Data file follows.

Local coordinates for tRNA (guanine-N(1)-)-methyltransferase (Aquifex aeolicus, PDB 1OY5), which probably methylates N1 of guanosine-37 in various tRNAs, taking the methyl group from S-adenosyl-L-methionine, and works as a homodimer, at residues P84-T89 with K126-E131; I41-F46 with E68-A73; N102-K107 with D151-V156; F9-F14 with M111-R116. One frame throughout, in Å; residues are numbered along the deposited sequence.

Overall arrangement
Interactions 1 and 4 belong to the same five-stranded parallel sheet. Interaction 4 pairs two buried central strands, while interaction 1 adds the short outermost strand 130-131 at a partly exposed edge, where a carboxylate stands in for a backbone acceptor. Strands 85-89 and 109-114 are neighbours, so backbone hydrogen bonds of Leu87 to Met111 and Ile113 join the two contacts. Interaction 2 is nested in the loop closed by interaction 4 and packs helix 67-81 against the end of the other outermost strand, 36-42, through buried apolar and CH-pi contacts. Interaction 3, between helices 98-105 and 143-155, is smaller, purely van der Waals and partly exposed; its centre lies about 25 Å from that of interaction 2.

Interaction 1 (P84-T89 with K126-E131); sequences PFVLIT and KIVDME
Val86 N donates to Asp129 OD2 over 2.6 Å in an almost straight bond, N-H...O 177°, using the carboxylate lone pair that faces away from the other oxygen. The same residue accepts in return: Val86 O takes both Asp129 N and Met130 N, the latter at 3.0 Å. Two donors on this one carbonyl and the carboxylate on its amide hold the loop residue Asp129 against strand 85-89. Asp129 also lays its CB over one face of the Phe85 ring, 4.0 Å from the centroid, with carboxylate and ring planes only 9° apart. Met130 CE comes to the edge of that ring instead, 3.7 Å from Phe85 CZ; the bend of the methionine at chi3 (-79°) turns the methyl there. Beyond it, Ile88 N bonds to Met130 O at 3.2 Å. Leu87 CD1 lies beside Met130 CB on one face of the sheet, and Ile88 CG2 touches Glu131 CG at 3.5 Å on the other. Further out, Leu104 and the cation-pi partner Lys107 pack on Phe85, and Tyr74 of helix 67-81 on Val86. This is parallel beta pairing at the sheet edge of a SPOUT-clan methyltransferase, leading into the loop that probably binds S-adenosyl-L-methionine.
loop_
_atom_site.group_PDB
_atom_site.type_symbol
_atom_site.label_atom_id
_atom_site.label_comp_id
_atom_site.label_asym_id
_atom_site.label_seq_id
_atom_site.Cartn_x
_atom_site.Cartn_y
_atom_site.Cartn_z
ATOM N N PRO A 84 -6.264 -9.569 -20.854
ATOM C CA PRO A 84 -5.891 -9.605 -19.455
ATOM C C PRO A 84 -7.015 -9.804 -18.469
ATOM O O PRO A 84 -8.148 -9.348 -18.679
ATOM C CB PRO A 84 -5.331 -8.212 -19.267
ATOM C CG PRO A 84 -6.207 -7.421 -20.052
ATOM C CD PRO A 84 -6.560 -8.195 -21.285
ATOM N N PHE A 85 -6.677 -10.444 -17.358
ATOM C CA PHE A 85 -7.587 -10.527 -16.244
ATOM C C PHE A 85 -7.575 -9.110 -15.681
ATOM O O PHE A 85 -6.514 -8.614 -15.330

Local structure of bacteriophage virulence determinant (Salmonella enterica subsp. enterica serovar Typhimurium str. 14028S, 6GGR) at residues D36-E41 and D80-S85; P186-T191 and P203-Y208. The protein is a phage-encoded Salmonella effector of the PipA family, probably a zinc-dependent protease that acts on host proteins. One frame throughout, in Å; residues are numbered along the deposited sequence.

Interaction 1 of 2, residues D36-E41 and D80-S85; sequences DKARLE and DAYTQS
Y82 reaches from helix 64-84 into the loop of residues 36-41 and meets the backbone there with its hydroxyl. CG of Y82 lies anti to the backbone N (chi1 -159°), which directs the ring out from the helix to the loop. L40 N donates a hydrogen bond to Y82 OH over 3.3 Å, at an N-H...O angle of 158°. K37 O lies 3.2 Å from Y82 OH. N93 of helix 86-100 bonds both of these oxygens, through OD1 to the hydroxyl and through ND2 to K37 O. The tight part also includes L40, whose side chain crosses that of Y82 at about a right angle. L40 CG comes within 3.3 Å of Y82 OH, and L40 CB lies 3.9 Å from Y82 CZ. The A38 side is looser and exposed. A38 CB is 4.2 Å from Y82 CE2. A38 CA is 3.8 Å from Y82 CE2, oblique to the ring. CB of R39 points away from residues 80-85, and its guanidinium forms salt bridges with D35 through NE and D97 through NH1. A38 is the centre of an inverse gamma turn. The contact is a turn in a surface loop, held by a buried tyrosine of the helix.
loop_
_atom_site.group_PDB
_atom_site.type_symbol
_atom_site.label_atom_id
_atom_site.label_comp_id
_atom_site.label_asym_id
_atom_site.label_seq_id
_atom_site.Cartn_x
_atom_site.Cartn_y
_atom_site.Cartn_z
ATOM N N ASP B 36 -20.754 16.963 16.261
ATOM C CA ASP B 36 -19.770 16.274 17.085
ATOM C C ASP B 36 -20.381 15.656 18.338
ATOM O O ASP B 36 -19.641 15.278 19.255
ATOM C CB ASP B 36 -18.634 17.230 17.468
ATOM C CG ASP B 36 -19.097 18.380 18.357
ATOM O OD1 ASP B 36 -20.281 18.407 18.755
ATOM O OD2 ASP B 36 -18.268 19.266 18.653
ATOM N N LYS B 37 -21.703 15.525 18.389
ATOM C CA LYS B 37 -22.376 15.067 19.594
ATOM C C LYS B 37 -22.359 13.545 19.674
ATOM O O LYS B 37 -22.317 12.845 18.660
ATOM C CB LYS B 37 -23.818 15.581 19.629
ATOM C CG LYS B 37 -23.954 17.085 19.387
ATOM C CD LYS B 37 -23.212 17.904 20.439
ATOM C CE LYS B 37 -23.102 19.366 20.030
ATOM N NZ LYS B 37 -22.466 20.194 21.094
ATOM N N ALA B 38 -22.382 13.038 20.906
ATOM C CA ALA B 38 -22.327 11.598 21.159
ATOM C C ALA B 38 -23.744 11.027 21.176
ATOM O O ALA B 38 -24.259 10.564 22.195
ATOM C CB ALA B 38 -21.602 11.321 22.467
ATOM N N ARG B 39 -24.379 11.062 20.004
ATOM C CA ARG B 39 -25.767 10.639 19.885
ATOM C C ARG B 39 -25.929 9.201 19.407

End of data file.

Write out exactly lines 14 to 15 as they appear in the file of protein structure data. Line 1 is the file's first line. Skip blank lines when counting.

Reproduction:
_atom_site.Cartn_y
_atom_site.Cartn_z